Wait, don’t buy yet! If you choose a phone on its looks alone then this may not be phone for you. I had a V60 for nearly a month whilst I was waiting for my Ericsson T68 to arrive and had a choice of keeping this phone or swapping it for the T68. I decided on the T68 and here is why. FIRST IMPRESSIONS This phone has a ‘flip’ design pioneered by Motorola with the Startac and then the V series. I haven’t owned a Motorola since I had a V3688, which was the smallest phone on the market at the time. As with all Motorola flip phones I have used the hinge is a little loose and doesn’t feel as well made as the Samsung A300’s flip. However the phone itself feels nice and solid due to the metal casing. I thought the metal casing was aluminium but then I heard somewhere that it’s titanium! I think it’s aluminium! It has a nice smooth brushed finish. There is still an external aerial which is a shame as most manufacturers are starting to use internal aerials to reduce the bulk of the phone. It is a light and small phone though and I prefer the shape of this than the newer V66 (which is a less expensive option with a newer user interface). When open the phone feels somewhat top heavy because the half with the screen is noticeably thicker than the bottom half which houses the keypad, which is too thin in my opinion, because it makes it harder to hold and type. The keys themselves are large but have hardly any travel. SCREENS The aqua blue external screen is a one-line affair but it is possible to read text messages and change profiles without opening the flip, as well as see who is calling. This is an advatage over the only other dual screen phone, the Samsung A300. It displays the time when in standby. However I wouldn’t say the A300 is a direct competitor because the V60 is in a different class in terms of price and exclusivity. Motorola have made better use of
the second screen though. The side buttons are hard to get used to in order to read received text messages on the external screen and I never got the hang of it properly. The main screen is rather small: you can have four lines of text which are difficult to read or zoom in and only have three lines at a time. Considering this is a wap and gprs compatible phone this is inadequate. The A300 has a six-line display. I didn’t use the wap function so can’t pass comment. I like the fact that when the phone is open the outer screen displays 'Motorola' upside down so it is the right way up when viewed from beside you, when you have the phone to your ear. I love attention to detail! The Samsung doesn't have this. The V60 is tri-band so it can be used in North America. BATTERY/HANDSFREE A personal handsfree and a leather holster-type case are supplied with the phone. Battery life is very good, I only needed to recharge every other day. Recharging whilst switched on takes less than three hours. The on screen battery meter has only three segments but there is a detailed battery meter within the menu system. To increase battery time the status led can be switched off. The method of scrolling can be ‘animated’ where the display moves down one line at a time smoothly, this uses more battery power so this feature can be switched off so that each section of screen content moves up as you scroll down. PHONEBOOK The phone book holds 500 numbers in addition to your sim card and you can add home, work or mobile icons to each number. Without having to set up groups of users you can send the same text message to several people in your phone book at the same time. You do, of course, get charged for each recipient - otherwise it would be a great feature! MESSAGING Motorola’s own version of T9 predictive text input is called iTAP and is very similar to T9 but I didn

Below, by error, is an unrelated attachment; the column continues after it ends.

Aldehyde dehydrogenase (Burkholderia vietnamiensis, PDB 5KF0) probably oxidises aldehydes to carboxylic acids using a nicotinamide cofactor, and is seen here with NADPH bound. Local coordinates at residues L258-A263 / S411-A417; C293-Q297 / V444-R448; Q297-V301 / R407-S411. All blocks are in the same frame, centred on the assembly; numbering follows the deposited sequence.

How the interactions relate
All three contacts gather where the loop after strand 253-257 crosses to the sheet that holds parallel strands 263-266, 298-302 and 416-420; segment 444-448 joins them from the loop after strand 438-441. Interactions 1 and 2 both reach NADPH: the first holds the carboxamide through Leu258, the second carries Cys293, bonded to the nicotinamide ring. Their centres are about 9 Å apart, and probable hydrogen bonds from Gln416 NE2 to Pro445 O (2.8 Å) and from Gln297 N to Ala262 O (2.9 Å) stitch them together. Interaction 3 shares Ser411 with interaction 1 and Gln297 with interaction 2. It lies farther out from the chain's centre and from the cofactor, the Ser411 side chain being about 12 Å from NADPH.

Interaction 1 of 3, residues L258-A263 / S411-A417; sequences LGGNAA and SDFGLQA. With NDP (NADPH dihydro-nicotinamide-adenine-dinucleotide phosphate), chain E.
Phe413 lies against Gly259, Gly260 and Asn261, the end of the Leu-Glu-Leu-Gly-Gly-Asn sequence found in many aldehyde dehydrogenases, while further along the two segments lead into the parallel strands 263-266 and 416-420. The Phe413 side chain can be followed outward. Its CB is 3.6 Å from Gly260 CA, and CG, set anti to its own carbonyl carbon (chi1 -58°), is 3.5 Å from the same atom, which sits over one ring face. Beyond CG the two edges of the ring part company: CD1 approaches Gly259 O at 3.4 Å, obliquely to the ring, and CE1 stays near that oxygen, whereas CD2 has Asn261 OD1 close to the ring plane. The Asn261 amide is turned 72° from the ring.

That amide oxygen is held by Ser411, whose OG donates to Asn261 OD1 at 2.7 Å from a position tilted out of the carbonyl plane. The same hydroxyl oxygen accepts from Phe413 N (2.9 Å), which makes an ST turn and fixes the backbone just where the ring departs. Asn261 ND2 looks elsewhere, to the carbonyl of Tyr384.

217;t like using it because I found it to be rather fiddly. New words can be added to the iTAP dictionary. Outgoing messages are stored automatically in the phone’s memory and there is an ‘auto-cleanup’ feature which, yes, you’ve guessed it, automatically deletes messages which have reached a preset age or when there are a preset number of messages stored in the memory. I couldn’t get this feature to work though. There is a memory meter which shows how much space is left for messages on the sim card, but it doesn’t actually state the number of spaces left, there is just a graphical representation. SOFTWARE I have never really been a fan of the Motorola user interface but there is considerable improvement since my last Motorola although I understand the V66 has a further updated menu system which is even better. You can personalise the menu system by altering the order of the menus to suit you so you can put the most frequently used menu options at the top and bottom of the list so they are one or two keypresses away. I’m sure I would have got used to the menu system eventually had I kept the phone, having been a previous Motorola user. There are plenty of ringtones to choose from and you can set different alerts for different types of calls and sms. I really like the way you can alter the pattern of the vibrate feature so you can have continuous pulses for an incoming call, three short pulses for a message received alert and short, long then short pulses for a voicemail received. There is the now obligatory ring tone composer. The profiles available are loud, soft, vibrate, silent and vibrate THEN ring. There is no vibrate AND ring alert. When you alter profiles the phone beeps depending on which profile you have chaged from, so when you change to silent it beeps which is annoying. There is voice activated dialling and menu access by a voice command feature. I donR